An agreement was reached on 29 September and.m on 30 September 1938, Adolf Hitler, Neville Chamberlain, Benito Mussolini and Edouard Daladier signed the Munich Agreement. The agreement was officially put in place by Mussolini, while the Italian plan was almost identical to Godesberg`s proposal: the German army was to complete the occupation of the Sudetenland by 10 October and an international commission should decide the future of other controversial territories. The Munich quotation in foreign policy debates is also common in the 21st century.  During negotiations on the Iran nuclear deal by Secretary of State John Kerry, a Republican representative from Texas called the negotiations “worse than Munich.” In a speech in France, Kerry himself referred to Munich for military action in Syria: “This is our munich moment.”  29-30 September 1938: Germany, Italy, Great Britain and France sign the Munich Agreement, by which Czechoslovakia must cede its border and defensive regions (the so-called Sudetenland) to Nazi Germany. German troops occupied these territories between 1 and 10 October 1938. (7) There is a right to vote in and out of the transferred territories, the possibility to exercise within six months from the date of this agreement. A German-Czechoslovakian commission defines the terms of the option, examines the possibilities of facilitating the transmission of the population and resolves the fundamental issues arising from this transfer. GERMANY, the United Kingdom, France and Italy have agreed on the following conditions and conditions for compliance with this transfer and the measures that result from it, taking into account the agreement already reached in principle on the transfer of the German territory of the Sudetenland to Germany, and, through this agreement, they each take responsibility for the steps necessary to achieve it. The economic consequences of the Munich agreement will certainly be very severe for Czechoslovakia.
The loss of industries, railwayheads, knots, etc., cannot help but cause a sharp loss of trade and unemployment. There is no doubt that Czechoslovakia becomes the object of quasi-colonial exploitation for Germany. On 28 and 29 April 1938, Daladier met in London with British Prime Minister Neville Chamberlain to discuss the situation. Chamberlain, who could not see how Hitler could be prevented from completely destroying Czechoslovakia if that was his intention (which Chamberlain doubted), argued that Prague should be called upon to make territorial concessions to Germany. The French and British leaders believed that peace could only be saved by moving the German territories of the Sudetenland out of Czechoslovakia. On his way back from Munich, Chamberlain told an excited crowd at Heston airport: “It is peace for our time” and he praised the agreement he had signed with Hitler. This was the culmination of the policy of appeasement. Six months later, Hitler stopped his promises and ordered his armies to invade Prague. Within a year, Britain and France were at war with Germany. In 1933, the head of the German government Konrad Henlein founded the German Sudetenland Party (SdP), which was “militant, populist and openly hostile” to the Czechoslovakian government and soon won two-thirds of the vote in districts with a large German population.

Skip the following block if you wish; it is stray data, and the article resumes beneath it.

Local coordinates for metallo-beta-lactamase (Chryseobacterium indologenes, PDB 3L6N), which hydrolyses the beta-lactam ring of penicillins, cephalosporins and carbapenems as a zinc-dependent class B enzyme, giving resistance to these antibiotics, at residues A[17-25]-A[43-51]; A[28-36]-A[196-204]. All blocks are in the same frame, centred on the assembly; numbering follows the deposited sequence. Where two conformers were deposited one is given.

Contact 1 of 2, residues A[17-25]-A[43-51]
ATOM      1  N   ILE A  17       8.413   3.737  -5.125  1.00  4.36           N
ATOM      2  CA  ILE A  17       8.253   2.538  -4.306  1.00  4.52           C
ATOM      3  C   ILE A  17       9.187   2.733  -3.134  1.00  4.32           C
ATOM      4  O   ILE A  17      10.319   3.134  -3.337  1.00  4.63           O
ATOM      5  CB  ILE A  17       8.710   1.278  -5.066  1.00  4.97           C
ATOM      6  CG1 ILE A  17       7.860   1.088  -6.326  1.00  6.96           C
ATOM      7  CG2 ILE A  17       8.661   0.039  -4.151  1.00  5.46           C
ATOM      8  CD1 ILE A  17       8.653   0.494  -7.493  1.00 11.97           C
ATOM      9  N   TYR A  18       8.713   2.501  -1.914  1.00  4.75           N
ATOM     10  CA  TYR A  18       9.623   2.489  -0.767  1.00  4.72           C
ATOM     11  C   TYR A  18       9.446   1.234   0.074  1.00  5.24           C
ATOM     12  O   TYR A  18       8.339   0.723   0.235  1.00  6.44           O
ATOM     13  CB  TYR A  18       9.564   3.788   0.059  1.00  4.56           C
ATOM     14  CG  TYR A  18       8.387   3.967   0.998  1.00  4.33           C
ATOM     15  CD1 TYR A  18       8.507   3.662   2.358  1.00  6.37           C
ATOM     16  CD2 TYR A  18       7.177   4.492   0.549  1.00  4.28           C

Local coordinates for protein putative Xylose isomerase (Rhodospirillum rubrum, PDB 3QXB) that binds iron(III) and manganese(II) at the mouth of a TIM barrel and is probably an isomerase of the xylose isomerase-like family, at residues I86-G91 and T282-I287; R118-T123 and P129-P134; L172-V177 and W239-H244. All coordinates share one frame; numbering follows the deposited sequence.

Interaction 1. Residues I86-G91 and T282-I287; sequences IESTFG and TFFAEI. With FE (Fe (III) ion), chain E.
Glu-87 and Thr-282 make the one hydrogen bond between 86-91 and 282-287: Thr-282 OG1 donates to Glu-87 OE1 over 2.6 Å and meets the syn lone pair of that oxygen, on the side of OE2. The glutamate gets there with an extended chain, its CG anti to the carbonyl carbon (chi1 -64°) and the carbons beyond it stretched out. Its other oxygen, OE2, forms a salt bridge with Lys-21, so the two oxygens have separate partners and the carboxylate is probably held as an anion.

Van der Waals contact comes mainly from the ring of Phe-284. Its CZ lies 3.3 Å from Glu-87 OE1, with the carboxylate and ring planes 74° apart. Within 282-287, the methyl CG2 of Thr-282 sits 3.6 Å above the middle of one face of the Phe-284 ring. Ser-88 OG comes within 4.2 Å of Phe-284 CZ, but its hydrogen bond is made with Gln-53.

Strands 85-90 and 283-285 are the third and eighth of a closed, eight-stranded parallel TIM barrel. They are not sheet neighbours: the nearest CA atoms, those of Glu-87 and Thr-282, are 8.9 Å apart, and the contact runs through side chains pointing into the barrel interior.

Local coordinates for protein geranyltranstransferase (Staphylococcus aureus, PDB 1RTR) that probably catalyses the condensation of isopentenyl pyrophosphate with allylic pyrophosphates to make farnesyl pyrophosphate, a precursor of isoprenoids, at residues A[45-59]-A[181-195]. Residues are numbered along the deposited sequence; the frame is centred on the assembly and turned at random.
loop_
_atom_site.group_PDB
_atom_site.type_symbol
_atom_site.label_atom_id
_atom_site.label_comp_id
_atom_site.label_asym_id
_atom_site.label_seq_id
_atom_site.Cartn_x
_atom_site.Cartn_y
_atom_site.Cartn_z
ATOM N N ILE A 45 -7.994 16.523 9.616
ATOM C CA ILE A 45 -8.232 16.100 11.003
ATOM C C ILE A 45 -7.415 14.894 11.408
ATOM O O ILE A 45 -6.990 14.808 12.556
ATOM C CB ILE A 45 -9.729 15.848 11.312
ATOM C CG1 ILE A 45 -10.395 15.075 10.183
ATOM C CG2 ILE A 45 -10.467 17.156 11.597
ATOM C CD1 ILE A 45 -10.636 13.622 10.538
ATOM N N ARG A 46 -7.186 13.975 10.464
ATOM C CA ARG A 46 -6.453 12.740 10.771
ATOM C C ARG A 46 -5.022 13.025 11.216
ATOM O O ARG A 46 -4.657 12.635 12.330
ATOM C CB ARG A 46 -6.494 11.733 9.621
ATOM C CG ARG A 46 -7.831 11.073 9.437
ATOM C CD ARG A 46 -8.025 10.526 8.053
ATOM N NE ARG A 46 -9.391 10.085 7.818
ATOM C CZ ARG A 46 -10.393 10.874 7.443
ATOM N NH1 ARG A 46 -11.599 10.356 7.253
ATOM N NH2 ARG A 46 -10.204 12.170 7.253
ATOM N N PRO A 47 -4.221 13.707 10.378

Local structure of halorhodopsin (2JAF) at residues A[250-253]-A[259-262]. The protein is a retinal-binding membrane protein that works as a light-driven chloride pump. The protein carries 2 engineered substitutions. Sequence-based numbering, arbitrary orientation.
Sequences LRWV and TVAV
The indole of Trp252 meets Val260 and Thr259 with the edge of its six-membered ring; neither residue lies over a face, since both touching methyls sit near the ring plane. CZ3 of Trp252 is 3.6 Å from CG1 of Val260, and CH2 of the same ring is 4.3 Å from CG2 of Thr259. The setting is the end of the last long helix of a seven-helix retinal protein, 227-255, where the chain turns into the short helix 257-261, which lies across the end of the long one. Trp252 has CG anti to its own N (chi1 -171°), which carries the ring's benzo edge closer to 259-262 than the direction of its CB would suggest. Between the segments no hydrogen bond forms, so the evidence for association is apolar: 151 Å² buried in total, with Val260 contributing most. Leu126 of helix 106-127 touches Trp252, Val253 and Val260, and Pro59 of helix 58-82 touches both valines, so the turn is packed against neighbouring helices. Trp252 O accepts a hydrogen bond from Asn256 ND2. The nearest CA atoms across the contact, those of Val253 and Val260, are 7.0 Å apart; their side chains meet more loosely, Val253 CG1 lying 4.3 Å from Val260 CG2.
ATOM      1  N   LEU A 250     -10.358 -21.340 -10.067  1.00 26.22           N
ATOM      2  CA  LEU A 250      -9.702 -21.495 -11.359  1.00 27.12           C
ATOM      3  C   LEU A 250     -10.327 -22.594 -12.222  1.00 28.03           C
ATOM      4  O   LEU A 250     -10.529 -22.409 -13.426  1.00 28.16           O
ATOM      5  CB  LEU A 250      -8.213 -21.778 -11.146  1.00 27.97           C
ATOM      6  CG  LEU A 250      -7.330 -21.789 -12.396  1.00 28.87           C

Historians disagree on whether the SDP was a Nazi front organization from the beginning or whether it had forged a front-line organization.  In 1935, the SdP was the second political party in Czechoslovakia, as German votes were concentrated on the party and czech and Slovak voices were divided among several parties.  Shortly after Austria`s accession to Germany, Henlein met Hitler in Berlin on 28 March 1938 and was ordered to make unacceptable demands for the Czechoslovakian democratic government led by President Edvard Bené. On 24 April, the SdP launched a series of demands on the Czechoslovakian government, known as the Karlovy Vary programme.